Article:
Growers evaluate impacts of another freeze

For the third time in 18 months, local growers and researchers are evaluating what level of impact freezing temperatures may have on fruit trees and grapevines.

Temperatures that fell in some cases to the single digits early this week could affect peach buds next year and damage tissue that leaves peach trees more vulnerable to disease infection.

But Ioannis Minas, an assistant professor of pomology — the science of fruit-growing — at Colorado State University, who works at the school’s Orchard Mesa Research Center, said he’s not overly worried about possible affects to peach trees, or for that matter pear and apple trees.

“But I’m worried for cherries,” he said.

Cold snaps like the one this week can cause damage in the case of trees that haven’t hardened off for winter. Minas said trees gradually shift their tolerance to cold temperatures, but the rapid freeze near the end of a warm October could leave them more vulnerable.

“So the tree doesn’t have the time to acclimate. It still thinks, ‘OK, it’s still early in the fall,’” Minas said.

Minas said local peach tree varieties are more responsive to cold signals than cherry trees, which is why cherry trees are likely to be affected more, with some level of bud damage being assured.

Horst Caspari, a CSU viticulture professor and state viticulturist who works at the Orchard Mesa site, said he and his staff are cutting into grapevine buds to determine what, if any, damage the recent cold temperatures have had.

“As grape varieties (and tree fruit species) differ in cold hardiness it will take us a few days to get a complete picture,” he said in an email. “What I can say right now is that initial results from half a dozen varieties are very encouraging, as we are finding very little damage. We will be evaluating a lot more varieties in the next few days and should have a more complete answer later in the week.”

A heavy freeze in April wreaked havoc on local fruit growers, heavily impacting production of peaches and also affecting other fruit production. A 2019 October freeze also had a negative impact locally.

The winter storm that blew in Sunday resulted in record-low temperatures of 16 degrees Monday morning and 11 degrees Tuesday morning for Grand Junction.

Erin Walter, a forecaster at the National Weather Service in Grand Junction, said the lowest-ever temperature for October recorded in Grand Junction was 6 degrees, on Halloween last year.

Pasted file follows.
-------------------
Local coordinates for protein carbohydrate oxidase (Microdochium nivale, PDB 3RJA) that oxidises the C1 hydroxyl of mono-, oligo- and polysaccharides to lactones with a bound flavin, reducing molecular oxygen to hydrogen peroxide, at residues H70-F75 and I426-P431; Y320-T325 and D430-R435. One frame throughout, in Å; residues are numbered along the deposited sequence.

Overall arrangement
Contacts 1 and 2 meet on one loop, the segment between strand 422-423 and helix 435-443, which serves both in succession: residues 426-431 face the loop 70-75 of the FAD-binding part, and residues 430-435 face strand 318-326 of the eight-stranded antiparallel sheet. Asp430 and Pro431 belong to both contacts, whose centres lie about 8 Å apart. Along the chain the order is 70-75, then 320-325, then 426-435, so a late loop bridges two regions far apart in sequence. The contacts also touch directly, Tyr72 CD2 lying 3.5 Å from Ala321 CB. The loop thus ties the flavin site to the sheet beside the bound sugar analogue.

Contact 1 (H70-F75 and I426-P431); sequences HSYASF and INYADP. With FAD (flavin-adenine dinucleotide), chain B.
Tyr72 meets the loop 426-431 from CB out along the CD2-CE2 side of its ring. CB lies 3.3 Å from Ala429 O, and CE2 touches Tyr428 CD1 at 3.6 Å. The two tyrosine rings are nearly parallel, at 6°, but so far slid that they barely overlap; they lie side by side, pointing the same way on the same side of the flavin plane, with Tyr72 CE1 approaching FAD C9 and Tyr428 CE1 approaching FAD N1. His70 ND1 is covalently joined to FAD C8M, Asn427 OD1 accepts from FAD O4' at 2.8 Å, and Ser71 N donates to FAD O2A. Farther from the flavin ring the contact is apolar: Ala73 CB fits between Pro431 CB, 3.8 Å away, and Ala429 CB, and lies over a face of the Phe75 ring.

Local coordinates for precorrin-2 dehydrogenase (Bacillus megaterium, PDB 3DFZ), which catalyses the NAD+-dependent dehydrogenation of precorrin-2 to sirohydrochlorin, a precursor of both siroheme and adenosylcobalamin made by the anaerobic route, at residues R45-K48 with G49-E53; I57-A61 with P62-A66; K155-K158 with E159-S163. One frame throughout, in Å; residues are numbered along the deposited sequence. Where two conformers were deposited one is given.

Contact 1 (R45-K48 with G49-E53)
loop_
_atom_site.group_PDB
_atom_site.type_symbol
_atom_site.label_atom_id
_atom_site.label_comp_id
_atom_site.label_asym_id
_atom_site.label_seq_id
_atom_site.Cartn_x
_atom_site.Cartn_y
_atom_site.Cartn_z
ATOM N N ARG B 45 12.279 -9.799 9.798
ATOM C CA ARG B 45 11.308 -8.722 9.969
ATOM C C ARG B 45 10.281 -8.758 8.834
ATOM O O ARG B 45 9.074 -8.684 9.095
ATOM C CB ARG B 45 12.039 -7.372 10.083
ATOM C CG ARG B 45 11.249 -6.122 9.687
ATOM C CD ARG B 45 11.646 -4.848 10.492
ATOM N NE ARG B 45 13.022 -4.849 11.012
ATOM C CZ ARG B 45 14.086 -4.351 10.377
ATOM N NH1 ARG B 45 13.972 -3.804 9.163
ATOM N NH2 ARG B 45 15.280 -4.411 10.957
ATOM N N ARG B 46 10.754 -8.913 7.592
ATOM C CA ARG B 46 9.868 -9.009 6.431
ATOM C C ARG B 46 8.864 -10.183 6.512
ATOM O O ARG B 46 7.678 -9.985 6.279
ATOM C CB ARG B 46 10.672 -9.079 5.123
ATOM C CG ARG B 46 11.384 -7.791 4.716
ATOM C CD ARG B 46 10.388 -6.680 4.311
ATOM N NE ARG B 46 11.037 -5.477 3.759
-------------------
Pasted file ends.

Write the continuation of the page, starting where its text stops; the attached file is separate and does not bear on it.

She said temperatures as low as 5 degrees were reported Tuesday morning in Fruita and Palisade. Minas said the freeze brought a low temperature of 9 degrees at Orchard Mesa. Bruce Talbott of Talbott Farms, a major Palisade producer of peaches and other fruit, said the coldest temperature he saw Monday night was 11 degrees, though there likely was a lot of temperature variation around the valley because of the lack of wind that night.

Sunday night was windy, which results in fairly uniform temperatures, whereas wind-free nights can result in temperature inversions with warmer temperatures up higher. When there are wind-free conditions, growers can use wind machines to try to introduce warmer air into their orchards. Talbott said that although some growers did that Monday night, Talbott Farms didn’t bother because of the presumed level of damage that occurred Sunday night.

“You know, I hate anything that sets a record,” he said of this week’s low temperatures. “…Records are not good. We like benign and boring.”

While peach bud damage is being assessed this week, both Talbott and Minas said the impact of bud damage on the next year’s crop could be minimal because only a small percentage of buds need to flower to get a full crop. But tissue damage to peach trees can leave them more prone to infection by diseases including Cytospora canker, a fungal disease that at Talbott Farms can limit the life of an orchard to about 20 years before it needs replanting.

Minas said CSU may make some recommendations for spraying trees to address the disease threat after the freeze damage has been more fully assessed.

Talbott said young trees don’t harden off as well before winter as older ones do, and some may suffer wood death and be lost to the freeze as happened with some 1-year-old trees at Talbott Farms as a result of last October’s freeze.

He said hardening measures growers take, such cutting off watering and fertilizing to “put plants to be bed” before they can be freeze-prone, help minimize the affects of early fall freezes.

Although heavy snows this week caused limb damage to some trees around Grand Junction, Talbott said he thinks the Palisade area got less snow, minimizing the damage to orchards in that regard. Caspari said the snows didn’t affect grapes in part because they are predominantly grown in narrow hedges so there isn’t much snow loading from the top, and also because of the use of trellis systems with strong posts and wires designed to support a heavy load of fruit.

For Talbott, the latest weather tops off what has been an eventful year that included not just this spring’s crippling freeze but dealing with a pandemic, an associated drop in local tourism, air impacts from forest fires and other issues in what he called “the most contentious election in my memory.”

“I will be so happy when 2020 is over. There have been so many things happening and continuing to happen it’s almost become a Greek tragedy,” he said.

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